That bill has stalled in Congress as lawmakers struggle to find money to pay for it. The Highway Trust fund used to fund the bill stands as much as $150 billion short of what it would need to pay for proposed infrastructure projects in the bill. The White House has rejected the idea of raising the federal gas tax to make up the gap, and lawmakers have so far failed to agree on an alternative.

Aides on both sides of the Capitol are already skeptical that Senate Republicans would give Barack Obama a legislative victory by allowing the plan to pass before the November elections.

"The White House has chosen to double-down on more of the same failed 'stimulus' spending," House Minority Leader John Boehner (R-Ohio), said in a statement.

But Democrats aren't exactly predicting success. "I'd be surprised if we passed the infrastructure part of the plan" one Senate Leadership aide said. House and Senate aides both said they expect to be briefed on the plans details by White House or the Department of Transportation in the coming days.

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Bike to the Theater

Tuesday, September 07, 2010

(Andrea Bernstein, Transportation Nation) How should you get to Broadway? Drive? Cab? Train? In New York City, Transportation Alternatives wants you to bike, and to make it easier, they'll be setting up a "bike valet" on Thursday-Saturday nights through September. Of course, you'll have to stow your helmet under your seat.

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Moving Stories: European Transit Unions Strike, and All Aboard the Quiet Car

Tuesday, September 07, 2010

Is this the first of the UK's "austerity strikes?"  London Underground workers begin a series of 24-hour strikes.   (Marketplace).  Meanwhile, across the channel, French transit employees are also striking.  (NPR)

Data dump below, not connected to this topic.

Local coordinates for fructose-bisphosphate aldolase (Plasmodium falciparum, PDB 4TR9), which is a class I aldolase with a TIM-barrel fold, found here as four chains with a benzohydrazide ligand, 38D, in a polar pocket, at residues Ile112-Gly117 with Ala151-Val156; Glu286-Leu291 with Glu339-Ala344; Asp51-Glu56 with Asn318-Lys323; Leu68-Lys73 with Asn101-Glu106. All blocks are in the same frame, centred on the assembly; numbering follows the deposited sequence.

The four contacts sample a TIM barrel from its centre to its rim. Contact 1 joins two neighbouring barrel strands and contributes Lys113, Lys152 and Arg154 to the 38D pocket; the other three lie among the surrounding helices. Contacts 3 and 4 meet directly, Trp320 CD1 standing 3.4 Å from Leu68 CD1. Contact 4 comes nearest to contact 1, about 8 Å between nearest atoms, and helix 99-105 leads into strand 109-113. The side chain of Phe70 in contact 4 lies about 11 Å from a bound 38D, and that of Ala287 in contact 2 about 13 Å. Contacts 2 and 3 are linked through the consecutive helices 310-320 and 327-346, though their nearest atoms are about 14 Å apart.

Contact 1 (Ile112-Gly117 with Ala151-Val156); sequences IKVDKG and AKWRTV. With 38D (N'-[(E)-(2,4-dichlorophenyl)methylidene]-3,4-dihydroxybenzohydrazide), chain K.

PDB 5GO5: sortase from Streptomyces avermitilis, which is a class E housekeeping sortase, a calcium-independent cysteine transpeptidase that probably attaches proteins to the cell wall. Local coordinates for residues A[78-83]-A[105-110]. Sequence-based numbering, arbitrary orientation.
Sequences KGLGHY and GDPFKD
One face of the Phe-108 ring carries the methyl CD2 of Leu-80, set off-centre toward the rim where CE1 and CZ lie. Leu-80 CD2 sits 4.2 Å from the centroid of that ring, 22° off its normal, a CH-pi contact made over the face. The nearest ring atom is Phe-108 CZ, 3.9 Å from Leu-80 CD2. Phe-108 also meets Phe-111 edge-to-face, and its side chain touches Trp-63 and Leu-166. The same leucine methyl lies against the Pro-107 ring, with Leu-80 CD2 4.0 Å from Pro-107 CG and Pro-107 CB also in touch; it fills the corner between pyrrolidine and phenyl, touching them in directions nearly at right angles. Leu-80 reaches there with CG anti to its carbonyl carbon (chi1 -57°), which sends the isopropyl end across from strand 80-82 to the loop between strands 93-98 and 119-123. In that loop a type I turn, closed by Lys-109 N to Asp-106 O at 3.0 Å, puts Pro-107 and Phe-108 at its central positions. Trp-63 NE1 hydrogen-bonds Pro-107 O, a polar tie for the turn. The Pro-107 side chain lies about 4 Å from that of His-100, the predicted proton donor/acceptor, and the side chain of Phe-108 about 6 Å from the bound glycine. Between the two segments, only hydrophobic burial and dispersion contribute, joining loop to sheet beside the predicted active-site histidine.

Shhhh:  NJ Transit launches "quiet car" pilot program.  Put down the cell phones, commuters.  (Star Ledger)

New York's construction industry likes the president's $50 billion infrastructure plan.  Republicans, not so much.  (WNYC)

The Federal Aviation Administration is mulling over the National Transportation Safety Board's request to require children under two years old to have their own seats.  (AP)

Camden Yards fans aren't riding the rails to get to the stadium -- which isn't helping Baltimore achieve its light rail passenger goals.   (WTOP)

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$50 Billion More for Infrastructure? Just the Facts (The White House version)

Monday, September 06, 2010

Office of the Press Secretary

For Immediate Release

September 6, 2010

President Obama to Announce Plan to Renew and Expand America’s Roads, Railways and Runways

Infrastructure investments one key way to continue recovery and keep our economy growing


WASHINGTON – Today in Milwaukee, Wisconsin, President Barack Obama will announce a comprehensive infrastructure plan to expand and renew our nation’s roads, railways and runways.